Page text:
Naftali Bennett, leader of the Orthodox-nationalist Jewish Home party, claimed Thursday that Israeli government policy will change with the arrival of the Trump Administration, and that from January 20, “Israeli government policy will be to annex Ma’ale Adumim.”
Asked on what basis he made the claim, Bennett, Israel’s education minister, answered flatly in a Channel 2 interview, “This is what government will be. From January 20, there’ll be a different policy in the government.”
Ma’ale Adumim, one of the largest West Bank settlements, a city with a population of some 40,000, lies about five miles east of Jerusalem.
Housing Minister Yoav Galant, from the center-right Kulanu party, hours earlier rejected the notion that Israel would move to annex parts of the West Bank when President-elect Donald Trump takes office.
He rejected a call repeated by Bennett several times in the last few days to annex much of the West Bank in the wake of a Security Council resolution last week denouncing settlements on territory claimed by the Palestinians for a future state, including East Jerusalem.
In an interview with Army Radio on Thursday, Galant said he does not believe Israel will annex territories during the incoming Trump presidency, saying “I do not think it will come to that. I think that there are [also] other issues about which we should take a more moderate outlook.”
Bennett told Channel 2 Thursday that Israel must “do what [former prime minister Menachem] Begin did in the Golan Heights in 1981.”
When asked if he was suggesting Israel annex the entire West Bank, Bennett said: “No, my idea is to annex the areas where Israelis live, and [give] autonomy where they [the Palestinians] live.”
Bennett has frequently called to annex the 60% of the West Bank, Area C, where Israel maintains security and civilian control and where most settlements are located.
On Sunday, two days after the anti-settlements resolution was passed with a US abstention — a move that incensed Israel — Bennett said “no resolution can change the fact that this land, Jerusalem, is our capital. And no people can be a conqueror in their own land. That’s why this resolution, like many of the earlier resolutions, will be thrown into the dustbin of history.”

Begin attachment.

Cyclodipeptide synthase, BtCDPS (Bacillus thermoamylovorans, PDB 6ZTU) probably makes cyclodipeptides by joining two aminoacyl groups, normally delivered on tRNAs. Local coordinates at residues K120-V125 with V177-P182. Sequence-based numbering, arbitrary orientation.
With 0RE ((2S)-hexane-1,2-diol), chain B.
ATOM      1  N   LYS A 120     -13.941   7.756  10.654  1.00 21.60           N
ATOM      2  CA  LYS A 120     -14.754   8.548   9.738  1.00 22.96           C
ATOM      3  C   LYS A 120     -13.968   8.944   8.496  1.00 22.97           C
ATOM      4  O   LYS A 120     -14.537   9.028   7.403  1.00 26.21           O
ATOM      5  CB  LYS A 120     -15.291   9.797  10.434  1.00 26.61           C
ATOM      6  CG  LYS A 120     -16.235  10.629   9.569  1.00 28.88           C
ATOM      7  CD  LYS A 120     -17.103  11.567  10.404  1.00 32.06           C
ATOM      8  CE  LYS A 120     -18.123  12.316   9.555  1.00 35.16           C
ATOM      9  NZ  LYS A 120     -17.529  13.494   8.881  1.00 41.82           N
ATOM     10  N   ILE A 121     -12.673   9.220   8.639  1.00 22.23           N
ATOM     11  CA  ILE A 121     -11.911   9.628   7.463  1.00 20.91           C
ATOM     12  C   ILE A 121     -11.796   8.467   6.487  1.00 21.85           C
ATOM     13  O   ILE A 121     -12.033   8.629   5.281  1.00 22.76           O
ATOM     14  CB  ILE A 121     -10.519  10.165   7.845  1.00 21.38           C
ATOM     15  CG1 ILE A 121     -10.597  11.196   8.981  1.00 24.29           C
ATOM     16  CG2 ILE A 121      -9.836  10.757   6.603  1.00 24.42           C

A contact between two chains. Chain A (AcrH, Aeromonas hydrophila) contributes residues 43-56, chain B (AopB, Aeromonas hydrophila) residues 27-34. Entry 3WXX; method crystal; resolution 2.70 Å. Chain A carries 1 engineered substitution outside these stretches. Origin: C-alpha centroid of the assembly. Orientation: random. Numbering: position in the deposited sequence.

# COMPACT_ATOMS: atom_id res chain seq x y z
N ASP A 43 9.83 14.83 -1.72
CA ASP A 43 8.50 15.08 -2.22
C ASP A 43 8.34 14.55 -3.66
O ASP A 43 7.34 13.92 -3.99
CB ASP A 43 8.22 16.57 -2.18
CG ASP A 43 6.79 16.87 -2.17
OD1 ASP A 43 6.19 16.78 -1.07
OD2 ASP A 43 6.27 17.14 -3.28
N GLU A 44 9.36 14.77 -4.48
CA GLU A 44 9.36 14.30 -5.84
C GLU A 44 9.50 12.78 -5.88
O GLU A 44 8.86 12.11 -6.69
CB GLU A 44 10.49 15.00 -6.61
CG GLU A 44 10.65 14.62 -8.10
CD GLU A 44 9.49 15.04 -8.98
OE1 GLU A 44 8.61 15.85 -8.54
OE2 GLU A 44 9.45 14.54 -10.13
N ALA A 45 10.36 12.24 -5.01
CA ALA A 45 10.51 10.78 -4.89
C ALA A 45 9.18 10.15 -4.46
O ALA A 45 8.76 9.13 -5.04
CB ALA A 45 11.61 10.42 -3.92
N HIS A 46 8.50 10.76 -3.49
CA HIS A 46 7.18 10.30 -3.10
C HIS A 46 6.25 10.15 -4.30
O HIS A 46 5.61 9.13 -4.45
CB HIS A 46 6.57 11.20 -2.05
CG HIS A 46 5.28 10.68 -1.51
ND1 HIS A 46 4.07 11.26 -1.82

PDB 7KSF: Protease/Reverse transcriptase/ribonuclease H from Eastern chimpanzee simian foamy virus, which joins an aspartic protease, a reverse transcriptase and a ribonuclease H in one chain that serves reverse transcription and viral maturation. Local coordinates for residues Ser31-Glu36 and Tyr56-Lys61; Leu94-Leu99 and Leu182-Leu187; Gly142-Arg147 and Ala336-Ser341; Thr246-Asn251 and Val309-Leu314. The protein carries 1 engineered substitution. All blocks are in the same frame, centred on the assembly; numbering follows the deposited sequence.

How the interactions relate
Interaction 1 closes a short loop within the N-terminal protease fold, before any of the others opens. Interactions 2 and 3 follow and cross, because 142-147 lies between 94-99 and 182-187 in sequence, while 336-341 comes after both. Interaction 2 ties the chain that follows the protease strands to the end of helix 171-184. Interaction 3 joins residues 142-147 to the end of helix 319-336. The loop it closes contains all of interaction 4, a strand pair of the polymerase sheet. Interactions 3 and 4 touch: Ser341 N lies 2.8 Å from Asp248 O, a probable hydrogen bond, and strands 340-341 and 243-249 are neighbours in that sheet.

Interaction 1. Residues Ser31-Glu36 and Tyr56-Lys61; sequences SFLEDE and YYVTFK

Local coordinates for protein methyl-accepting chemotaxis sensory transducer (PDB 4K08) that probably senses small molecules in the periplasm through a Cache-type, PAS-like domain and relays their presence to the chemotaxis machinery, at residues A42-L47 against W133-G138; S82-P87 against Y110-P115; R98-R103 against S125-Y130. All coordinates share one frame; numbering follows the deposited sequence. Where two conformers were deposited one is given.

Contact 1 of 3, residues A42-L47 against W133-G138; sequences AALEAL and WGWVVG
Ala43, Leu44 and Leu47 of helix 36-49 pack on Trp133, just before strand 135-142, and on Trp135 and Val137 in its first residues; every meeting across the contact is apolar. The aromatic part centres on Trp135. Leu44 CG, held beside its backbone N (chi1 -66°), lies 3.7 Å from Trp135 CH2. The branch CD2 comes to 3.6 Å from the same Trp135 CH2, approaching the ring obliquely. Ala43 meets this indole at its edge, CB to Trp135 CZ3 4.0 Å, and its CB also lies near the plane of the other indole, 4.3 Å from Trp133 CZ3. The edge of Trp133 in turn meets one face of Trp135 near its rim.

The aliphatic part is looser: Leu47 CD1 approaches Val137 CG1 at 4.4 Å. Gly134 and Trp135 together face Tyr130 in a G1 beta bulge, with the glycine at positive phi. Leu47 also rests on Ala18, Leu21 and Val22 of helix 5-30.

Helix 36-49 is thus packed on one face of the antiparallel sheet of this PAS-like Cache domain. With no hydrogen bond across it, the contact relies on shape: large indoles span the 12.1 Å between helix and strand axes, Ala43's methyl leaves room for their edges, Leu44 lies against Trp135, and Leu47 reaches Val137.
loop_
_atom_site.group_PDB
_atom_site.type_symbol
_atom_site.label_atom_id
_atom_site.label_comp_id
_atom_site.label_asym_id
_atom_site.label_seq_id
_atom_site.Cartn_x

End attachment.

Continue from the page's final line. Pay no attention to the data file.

He called on Israel to “reevaluate its approach” of giving up territory and supporting the formation of a Palestinian state.
“We thought this approach would gain us sympathy from the world, but instead we got tens of thousands of missiles from Gaza, thousands of Israelis murdered on the streets and one condemnation after another,” Bennett said.
He added: “It’s time to decide between two alternatives: surrendering our land or sovereignty. We’ve tried surrendering our land, it didn’t work; it is time for sovereignty.”
Bennett announced in the statement that he would take steps to apply Israeli law to Judea and Samaria, the Hebrew names for the areas of the West Bank.
In a cabinet meeting on Sunday, Prime Minister Benjamin Netanyahu called on lawmakers not to publicly discuss annexation, saying that President Barack Obama may have other actions prepared to take against Israel on the Palestinian issue before he leaves office in three weeks.
Netanyahu and other Israeli officials have said that they look forward to working with the incoming Trump administration on reversing the UN resolution. President-elect Donald Trump has expressed views that are more in line with the Netanyahu government. Trump has made no express commitment to the two-state solution and has appointed an Israeli ambassador who, over the course of the presidential campaign, was outspoken on his belief that West Bank settlement activity was not an obstacle to peace and that Israel does not face a “demographic threat” to its Jewish character if it fails to separate from the Palestinians.
Trump has also pledged to move the US embassy from Tel Aviv to Jerusalem.
Last month, Bennett met with members of the Trump team, urging that the future administration look at alternatives to the two-state solution for the Israeli-Palestinian conflict, including his own plan to annex some parts of the West Bank while giving Palestinians increased autonomy in others areas of the territory.
JTA contributed to this report.